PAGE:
Efficient nonviral oral gene delivery offers an attractive modality for chronic protein replacement therapy. Herein, the oral delivery of insulin gene is reported by a nonviral vector comprising a copolymer with a high degree of substitution of branched polyethylenimine on chitosan (CS-g-bPEI). Protecting the plasmid from gastric acidic degradation and facilitating transport across the gut epithelium, the CS-g-bPEI/insulin plasmid DNA nanoparticles (NPs) can achieve systemic transgene expression for days. A single dose of orally administered NPs (600 µg plasmid insulin (pINS)) to diabetic mice can protect the animals from hyperglycemia for more than 10 d. Three repeated administrations spaced over a 10 d interval produce similar glucose-lowering results with no hepatotoxicity detected. Positron-emission-tomography and computed-tomography images also confirm the glucose utilization by muscle cells. While this work suggests the feasibility of basal therapy for diabetes mellitus, its significance lies in the demonstration of a nonviral oral gene delivery system that can impact chronic protein replacement therapy and DNA vaccination.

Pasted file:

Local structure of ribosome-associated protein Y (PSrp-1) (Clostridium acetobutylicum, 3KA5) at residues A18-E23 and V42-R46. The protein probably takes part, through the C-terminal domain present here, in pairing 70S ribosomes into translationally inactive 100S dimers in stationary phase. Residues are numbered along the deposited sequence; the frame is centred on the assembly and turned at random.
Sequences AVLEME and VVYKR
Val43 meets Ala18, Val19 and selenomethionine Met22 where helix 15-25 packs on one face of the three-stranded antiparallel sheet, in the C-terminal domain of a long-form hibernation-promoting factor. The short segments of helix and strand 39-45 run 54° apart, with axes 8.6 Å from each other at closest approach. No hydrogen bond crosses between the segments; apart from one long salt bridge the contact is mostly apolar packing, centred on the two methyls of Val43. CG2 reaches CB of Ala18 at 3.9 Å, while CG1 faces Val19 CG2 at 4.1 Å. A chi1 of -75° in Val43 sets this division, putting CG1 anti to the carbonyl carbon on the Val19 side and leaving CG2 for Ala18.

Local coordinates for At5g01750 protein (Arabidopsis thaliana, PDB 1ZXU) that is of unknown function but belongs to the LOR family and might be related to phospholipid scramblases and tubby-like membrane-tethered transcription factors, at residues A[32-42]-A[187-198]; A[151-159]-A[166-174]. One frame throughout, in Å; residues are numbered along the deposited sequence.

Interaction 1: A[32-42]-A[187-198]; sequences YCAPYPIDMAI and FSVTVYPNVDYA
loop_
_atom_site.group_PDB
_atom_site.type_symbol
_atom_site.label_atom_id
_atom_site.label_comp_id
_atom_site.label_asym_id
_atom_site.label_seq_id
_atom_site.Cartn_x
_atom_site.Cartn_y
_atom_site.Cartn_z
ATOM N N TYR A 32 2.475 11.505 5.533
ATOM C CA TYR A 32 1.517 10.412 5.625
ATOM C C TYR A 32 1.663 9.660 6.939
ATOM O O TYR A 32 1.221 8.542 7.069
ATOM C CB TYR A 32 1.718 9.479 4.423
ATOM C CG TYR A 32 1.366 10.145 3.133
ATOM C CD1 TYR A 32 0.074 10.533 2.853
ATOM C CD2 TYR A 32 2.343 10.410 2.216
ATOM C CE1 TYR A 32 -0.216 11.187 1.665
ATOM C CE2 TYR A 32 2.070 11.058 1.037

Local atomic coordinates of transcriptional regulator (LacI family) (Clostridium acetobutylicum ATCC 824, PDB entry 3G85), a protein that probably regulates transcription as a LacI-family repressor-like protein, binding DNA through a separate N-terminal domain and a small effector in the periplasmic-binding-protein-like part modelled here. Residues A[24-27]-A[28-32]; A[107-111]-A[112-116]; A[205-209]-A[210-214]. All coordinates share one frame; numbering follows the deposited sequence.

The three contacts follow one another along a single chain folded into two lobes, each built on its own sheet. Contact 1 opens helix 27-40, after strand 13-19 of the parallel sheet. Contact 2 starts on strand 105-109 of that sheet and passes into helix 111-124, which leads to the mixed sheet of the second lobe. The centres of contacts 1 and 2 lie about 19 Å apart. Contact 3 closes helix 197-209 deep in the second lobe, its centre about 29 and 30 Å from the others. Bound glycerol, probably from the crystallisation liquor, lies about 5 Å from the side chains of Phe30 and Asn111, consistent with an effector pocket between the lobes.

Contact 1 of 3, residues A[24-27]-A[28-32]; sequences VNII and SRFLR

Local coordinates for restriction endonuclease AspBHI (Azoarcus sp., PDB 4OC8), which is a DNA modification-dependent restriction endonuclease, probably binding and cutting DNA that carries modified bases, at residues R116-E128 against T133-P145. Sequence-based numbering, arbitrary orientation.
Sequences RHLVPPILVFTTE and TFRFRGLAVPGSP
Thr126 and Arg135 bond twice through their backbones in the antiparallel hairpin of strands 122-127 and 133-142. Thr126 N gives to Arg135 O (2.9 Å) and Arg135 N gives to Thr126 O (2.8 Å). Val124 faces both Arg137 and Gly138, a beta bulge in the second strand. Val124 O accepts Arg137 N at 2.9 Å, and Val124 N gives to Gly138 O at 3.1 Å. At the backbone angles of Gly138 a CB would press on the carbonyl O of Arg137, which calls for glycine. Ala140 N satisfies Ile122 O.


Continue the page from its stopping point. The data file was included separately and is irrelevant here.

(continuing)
Original languageEnglish
Article number1701079
JournalAdvanced Science
Issue number8
Publication statusPublished - Aug 1 2018


  • chronic protein replacement therapy
  • diabetes mellitus
  • gene therapy
  • nonviral vectors
  • oral delivery

ASJC Scopus subject areas

  • Medicine (miscellaneous)
  • Chemical Engineering(all)
  • Materials Science(all)
  • Biochemistry, Genetics and Molecular Biology (miscellaneous)
  • Engineering(all)
  • Physics and Astronomy(all)


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